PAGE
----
COVID-19 is thus not first and foremost a liquidity crisis. It is a simultaneous demand and supply shock to the real economy precipitated by an external event — a pandemic — and it is less clear whether the government has the tools for combatting it. There is no comprehensive unemployment scheme in Indonesia, so at the moment the responsibility of avoiding mass unemployment is falling on individual business owners who, if they can, are keeping staff on even as they operate at a loss.
But trying to staunch unemployment by relying on the altruism of business owners is not a long-term solution, and in the end it will bankrupt businesses and millions will become unemployed anyway. The government must do more to get cash to those who need it most. Given Indonesia’s patchy social safety net and bureaucratic inefficiency this is the biggest short-term challenge facing the government, and one they are struggling with. There are some mildly encouraging signs. A poorly conceived online job training program is apparently being modified to serve as a simpler direct cash transfer scheme. But more is still needed to keep the most vulnerable afloat until demand more fully recovers.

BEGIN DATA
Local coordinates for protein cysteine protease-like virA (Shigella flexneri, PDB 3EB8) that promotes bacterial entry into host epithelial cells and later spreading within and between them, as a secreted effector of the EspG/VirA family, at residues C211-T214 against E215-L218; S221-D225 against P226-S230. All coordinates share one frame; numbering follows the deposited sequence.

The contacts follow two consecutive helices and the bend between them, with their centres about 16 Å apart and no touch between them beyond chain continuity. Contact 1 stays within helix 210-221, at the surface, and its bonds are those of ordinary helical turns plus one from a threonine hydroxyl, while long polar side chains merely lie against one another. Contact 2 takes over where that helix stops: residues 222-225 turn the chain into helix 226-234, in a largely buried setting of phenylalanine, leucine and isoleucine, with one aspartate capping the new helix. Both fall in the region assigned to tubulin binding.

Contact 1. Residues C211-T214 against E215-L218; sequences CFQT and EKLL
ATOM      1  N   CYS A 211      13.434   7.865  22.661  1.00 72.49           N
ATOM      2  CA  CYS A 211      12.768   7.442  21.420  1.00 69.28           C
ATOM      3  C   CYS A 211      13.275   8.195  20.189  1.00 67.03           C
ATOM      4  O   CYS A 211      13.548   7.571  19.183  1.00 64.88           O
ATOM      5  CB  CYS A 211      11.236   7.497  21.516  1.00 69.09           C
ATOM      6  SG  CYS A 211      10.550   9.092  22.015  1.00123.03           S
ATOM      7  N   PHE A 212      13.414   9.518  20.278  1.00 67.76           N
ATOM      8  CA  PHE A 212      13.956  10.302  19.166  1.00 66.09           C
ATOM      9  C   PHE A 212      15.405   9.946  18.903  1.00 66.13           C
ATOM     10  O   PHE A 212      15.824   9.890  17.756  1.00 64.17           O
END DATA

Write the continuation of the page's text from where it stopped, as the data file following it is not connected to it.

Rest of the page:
When will demand recover? It is possible that the business friendly omnibus bill currently under consideration by the legislature, as well as a weakened rupiah, will lead to more investment and more exports that will help revive economic growth quickly. But that is far from a sure thing. This means the only certain way through this in the short-term is domestic consumers.
Fortunately, consumption and expenditures in Indonesia before the crisis were fairly robust. Travel is one obvious example. In 2018 15.8 million foreign tourists came to Indonesia; during that same time period there were 300 million domestic tourists. This is just one example, but it holds true for most sectors in Indonesia – demand is not sustained by external forces as much as it is from within. This is the primary reason Jokowi sought to avoid a strict lockdown that would result in business closures or loss of income — Indonesia’s capacity for resilience in the face of this crisis is rooted in the ability of local consumers and businesses to carry on and bounce back.